A search of the 1861 census, finds Charles, surname spelled SOPHER, ( another relevant family history W tip is to be Wary of surname spellings)  shows him to be aged 59 years, born in Chelmsford, Bedfordshire, address 358 Hayes Place, St Mary's Islington, living with his wife Martha (65) and in the column headed 'Whether deaf, Dumb or Blind' it states 'Blind'. Son William now aged 28 is still living with his parents and working as a labourer, undoubtedly to support them.  Charles SAFER died in January of 1870. Martha can  next be found in the 1871 census, living as a widow and an inmate of the Metropolitan Asylum in St Mary's Islington. The addition of new information in the 'Whether Deaf, Dumb or Blind' column,  in the 1871 census becomes an all important clue as to why Martha died in an asylum.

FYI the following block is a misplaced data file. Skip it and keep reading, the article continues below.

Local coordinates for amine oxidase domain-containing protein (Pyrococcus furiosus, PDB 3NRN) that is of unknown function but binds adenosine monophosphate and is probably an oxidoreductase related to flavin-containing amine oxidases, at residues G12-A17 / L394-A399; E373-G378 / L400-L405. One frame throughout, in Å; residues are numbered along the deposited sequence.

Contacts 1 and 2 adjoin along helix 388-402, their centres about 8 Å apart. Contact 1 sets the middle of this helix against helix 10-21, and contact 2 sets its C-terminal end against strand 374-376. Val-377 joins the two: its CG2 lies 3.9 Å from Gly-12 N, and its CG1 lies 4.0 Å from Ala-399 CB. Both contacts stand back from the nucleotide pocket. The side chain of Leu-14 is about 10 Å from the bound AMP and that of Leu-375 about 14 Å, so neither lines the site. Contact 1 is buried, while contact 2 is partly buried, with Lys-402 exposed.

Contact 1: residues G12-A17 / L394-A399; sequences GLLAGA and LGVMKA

Charles Saber (spelled Sopher) in the 1861 census. 'Blind'

The 1871 UK census, held on April 2nd, extended the range of disabilities to include, 
Whether -
1. Deaf and Dumb 
2. Blind
3. Imbecile or Idiot
4. Lunatic

The additional information requested in the 1871 census is very relevant, particularly, if you have an ancestor who died in an Asylum as did  Charles Saber's wife Martha,  (under yet another spelling variation of the surname).  In the column headed 'Whether 1. deaf-and-Dumb 2. Blind 3. Imbecile or Idiot 4. Lunatic', there was no entry for Martha. Since Martha has not been reported to be an Imbecile, an Idiot or a Lunatic, it is more than likely that she died in the Asylum because she was a pauper (or in ill health or suffering alcoholism - for the many reasons people ended up in Asylums, see my blog post entitled 'Ancestors in Asylums').